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Article 5. That the erection of head frames, buildings, scales, machinery, railroad switches, etc., necessary for the completion of a plant to hoist coal, all being in the nature of construction work, are to be excluded from the jurisdiction of the U. M. W. of A. Extensive repairs to and rebuilding of the same class of work shall also be included in the same, provided that any or all members of the U. M. W. of A. who may be employed at such work shall not be asked to work in conflict with the terms of this agreement.

Article 6. There shall be no unjust discrimination against any day laborers in so far that the work shall be as nearly as possible equally distributed, provided the parties are competent to do the work.

Article 7. All half turns shall be furnished a check number.

Article 8. That the check weighman shall have a check number to receive his

pay,

the same as miners. Article 9. That the price of nut coal at the mines for household purposes to the employees shall be $1.35 per ton for the entire year where bought by the head of the family (except Osage and Pleasanton).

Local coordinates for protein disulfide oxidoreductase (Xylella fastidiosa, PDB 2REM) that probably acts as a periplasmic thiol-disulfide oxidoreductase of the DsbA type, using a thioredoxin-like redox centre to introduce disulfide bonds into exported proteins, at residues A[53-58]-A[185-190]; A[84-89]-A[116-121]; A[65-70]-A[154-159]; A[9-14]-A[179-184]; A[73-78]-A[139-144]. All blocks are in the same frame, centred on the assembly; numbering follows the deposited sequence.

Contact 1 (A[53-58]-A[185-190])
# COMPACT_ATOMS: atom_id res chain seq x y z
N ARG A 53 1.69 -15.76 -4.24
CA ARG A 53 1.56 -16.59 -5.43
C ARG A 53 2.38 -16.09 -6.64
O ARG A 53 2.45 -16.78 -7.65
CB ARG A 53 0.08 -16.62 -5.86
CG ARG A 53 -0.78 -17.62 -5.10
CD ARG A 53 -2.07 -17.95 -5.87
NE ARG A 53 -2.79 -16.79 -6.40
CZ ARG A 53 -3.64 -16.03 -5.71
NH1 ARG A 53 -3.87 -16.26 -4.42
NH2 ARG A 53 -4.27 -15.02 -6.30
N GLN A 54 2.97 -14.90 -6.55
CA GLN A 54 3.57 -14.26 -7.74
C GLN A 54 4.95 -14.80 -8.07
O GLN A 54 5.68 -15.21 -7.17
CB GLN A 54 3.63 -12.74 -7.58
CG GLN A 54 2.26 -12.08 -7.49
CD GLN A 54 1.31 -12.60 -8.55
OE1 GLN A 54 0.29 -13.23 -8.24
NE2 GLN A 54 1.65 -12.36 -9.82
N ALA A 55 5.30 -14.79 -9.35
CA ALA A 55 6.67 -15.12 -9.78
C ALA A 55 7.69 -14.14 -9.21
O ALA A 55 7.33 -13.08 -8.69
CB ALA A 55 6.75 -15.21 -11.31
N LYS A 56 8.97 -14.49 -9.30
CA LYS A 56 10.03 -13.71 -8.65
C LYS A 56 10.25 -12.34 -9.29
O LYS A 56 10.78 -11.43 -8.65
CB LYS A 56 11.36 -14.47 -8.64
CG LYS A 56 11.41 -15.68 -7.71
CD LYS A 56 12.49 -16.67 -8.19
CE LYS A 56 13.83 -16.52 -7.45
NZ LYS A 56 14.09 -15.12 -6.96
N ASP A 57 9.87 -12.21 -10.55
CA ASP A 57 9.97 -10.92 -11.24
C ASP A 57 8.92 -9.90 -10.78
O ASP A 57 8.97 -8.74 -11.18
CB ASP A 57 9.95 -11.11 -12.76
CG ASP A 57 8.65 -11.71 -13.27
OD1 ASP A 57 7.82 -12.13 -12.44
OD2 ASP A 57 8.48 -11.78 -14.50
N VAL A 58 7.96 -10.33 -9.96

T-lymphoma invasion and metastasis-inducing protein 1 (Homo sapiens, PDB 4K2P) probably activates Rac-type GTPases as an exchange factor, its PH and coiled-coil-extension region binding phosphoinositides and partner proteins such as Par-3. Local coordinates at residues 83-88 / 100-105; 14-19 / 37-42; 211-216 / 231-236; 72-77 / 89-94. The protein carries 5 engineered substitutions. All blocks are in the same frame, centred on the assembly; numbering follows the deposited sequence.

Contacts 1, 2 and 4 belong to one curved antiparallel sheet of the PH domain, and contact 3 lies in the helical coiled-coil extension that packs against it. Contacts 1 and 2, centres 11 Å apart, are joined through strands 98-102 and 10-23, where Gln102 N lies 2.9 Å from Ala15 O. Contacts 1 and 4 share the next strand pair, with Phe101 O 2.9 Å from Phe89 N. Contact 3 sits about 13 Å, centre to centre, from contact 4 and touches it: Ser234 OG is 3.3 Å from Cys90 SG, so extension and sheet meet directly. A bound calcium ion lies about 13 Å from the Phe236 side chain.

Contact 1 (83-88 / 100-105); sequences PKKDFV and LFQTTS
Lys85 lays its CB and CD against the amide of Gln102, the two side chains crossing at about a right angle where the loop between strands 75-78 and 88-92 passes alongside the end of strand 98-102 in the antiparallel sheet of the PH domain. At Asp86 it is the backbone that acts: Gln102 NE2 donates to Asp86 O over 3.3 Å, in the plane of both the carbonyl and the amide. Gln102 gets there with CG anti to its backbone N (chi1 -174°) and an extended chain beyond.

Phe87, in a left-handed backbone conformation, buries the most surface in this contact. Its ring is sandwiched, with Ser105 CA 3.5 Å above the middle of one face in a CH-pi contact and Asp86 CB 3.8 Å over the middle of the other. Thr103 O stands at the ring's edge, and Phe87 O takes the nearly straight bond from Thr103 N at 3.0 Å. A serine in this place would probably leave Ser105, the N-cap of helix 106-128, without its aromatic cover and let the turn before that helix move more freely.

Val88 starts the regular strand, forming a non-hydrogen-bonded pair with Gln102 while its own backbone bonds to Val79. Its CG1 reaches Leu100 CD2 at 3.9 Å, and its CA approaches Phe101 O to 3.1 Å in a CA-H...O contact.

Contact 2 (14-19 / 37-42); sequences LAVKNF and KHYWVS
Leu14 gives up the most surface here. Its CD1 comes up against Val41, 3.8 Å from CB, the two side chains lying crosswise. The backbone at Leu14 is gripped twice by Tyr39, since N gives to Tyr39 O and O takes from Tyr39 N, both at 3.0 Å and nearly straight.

Article 10. When entry or horseback dirt is wheeled or pushed, extra compensation shall be paid when it is required to wheel or push same over 126 feet. (This applies to Cherokee and Crawford counties, Kansas, and Barton County, Missouri.)

Article 11. When rock brushing is necessary to be done the regular brushing price shall not apply, but the compensation for the same shall be mutually agreed upon between the miner and mine foreman. (This applies to Cherokee and Crawford counties, Kansas, and Barton County, Missouri.)

Article 12. Faulty coal shall be considered deficient work, and any miner hired to work the same shall be paid by the day, the company to furnish the powder and tools when required, or the man to be given another place, the mine foreman to determine whether the man is to be employed by the day or given another place.

Article 13. In opening new mines the work shall be done by the cubic yard or by the ton, and the price per cubic yard for the coal shall be the price per ton under the scale for that width of work. This rule to apply after the first parting on each side of bottom of shaft and air connections are made.